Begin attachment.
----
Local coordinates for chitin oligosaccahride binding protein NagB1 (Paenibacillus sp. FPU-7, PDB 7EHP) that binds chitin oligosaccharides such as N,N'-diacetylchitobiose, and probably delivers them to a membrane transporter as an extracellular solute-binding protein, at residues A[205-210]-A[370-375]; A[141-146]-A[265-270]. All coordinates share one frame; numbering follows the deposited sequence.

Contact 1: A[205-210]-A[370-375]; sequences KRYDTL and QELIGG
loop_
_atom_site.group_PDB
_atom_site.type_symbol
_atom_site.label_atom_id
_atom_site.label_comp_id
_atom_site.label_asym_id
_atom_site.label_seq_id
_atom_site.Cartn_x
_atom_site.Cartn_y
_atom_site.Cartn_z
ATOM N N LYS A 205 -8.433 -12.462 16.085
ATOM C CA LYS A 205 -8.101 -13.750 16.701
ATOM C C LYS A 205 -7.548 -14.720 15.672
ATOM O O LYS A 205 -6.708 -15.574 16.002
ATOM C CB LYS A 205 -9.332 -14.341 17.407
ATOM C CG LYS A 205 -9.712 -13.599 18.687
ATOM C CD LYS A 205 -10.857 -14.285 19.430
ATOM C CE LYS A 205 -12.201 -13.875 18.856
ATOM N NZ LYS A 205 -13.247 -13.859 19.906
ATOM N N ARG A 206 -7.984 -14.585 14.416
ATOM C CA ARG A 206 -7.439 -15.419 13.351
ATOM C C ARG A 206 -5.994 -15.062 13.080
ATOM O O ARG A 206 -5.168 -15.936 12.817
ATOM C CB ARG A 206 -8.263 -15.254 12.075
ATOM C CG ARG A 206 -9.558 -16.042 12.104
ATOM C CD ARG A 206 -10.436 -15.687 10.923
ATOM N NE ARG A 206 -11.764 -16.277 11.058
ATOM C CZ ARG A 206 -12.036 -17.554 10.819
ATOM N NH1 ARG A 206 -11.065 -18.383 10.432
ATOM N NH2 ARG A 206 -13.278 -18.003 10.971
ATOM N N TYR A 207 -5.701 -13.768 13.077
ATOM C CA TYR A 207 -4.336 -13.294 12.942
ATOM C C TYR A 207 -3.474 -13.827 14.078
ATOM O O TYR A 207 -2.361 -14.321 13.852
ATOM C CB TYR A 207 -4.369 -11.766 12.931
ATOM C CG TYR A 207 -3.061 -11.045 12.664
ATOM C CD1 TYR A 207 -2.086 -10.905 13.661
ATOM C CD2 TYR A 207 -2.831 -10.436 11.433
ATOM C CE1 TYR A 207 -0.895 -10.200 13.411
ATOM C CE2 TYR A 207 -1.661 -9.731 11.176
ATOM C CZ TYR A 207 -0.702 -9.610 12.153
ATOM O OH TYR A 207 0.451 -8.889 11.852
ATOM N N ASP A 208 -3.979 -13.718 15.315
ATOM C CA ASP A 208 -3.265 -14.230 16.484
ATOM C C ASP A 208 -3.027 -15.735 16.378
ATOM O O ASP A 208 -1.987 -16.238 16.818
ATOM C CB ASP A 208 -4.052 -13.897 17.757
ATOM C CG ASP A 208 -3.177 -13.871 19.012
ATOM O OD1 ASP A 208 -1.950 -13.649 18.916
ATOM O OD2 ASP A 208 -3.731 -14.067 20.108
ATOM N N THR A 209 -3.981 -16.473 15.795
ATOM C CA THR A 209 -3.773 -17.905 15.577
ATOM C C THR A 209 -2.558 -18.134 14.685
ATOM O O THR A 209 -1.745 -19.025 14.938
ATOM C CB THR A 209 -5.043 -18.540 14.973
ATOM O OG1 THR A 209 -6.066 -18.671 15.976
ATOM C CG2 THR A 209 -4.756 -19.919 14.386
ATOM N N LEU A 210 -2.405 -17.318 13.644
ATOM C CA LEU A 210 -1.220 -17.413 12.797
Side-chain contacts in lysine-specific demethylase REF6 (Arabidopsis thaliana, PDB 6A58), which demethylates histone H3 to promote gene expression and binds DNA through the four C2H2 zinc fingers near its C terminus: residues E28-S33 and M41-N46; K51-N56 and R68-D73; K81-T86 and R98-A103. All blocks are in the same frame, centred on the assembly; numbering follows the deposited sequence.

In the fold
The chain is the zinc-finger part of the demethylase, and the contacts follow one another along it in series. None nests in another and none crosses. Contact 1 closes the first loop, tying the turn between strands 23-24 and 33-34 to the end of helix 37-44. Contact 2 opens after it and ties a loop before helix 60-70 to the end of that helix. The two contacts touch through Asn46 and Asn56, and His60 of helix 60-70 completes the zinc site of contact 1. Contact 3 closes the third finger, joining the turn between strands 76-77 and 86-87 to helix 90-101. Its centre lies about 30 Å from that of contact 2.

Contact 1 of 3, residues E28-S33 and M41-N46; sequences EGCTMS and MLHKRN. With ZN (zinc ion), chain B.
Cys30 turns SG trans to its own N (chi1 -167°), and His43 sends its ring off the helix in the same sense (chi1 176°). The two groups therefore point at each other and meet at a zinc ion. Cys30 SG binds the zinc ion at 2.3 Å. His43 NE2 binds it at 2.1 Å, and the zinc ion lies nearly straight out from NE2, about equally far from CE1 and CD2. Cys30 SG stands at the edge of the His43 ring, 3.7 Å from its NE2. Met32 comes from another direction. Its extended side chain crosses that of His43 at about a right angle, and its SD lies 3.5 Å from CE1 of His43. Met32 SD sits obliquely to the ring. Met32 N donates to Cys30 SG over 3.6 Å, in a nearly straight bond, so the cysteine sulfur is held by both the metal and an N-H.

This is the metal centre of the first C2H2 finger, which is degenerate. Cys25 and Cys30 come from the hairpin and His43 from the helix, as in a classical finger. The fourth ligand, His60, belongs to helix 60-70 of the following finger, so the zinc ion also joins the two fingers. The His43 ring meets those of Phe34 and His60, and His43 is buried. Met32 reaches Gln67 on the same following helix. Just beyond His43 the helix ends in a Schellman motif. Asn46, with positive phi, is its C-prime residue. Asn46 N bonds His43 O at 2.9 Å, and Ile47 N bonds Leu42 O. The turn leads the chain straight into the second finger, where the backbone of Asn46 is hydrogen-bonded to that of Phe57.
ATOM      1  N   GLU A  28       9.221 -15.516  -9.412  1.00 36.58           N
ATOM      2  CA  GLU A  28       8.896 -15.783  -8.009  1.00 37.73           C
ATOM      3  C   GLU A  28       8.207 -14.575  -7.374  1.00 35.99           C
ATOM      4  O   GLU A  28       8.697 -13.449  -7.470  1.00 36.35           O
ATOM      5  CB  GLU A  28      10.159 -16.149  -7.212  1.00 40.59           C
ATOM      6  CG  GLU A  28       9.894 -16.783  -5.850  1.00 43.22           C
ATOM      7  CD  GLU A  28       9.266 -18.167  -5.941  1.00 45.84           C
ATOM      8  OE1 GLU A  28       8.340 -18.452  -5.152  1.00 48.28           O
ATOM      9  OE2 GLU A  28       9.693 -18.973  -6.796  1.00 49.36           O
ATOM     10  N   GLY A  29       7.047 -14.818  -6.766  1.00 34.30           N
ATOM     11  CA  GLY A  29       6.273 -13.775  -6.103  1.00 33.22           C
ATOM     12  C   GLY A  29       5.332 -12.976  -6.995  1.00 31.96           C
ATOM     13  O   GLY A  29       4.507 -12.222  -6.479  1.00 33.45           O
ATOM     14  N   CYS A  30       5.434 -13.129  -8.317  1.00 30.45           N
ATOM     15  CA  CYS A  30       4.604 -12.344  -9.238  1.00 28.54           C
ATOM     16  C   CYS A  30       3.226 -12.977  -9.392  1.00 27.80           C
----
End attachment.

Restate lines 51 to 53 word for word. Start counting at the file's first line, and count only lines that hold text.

ATOM O OD1 ASP A 208 -1.950 -13.649 18.916
ATOM O OD2 ASP A 208 -3.731 -14.067 20.108
ATOM N N THR A 209 -3.981 -16.473 15.795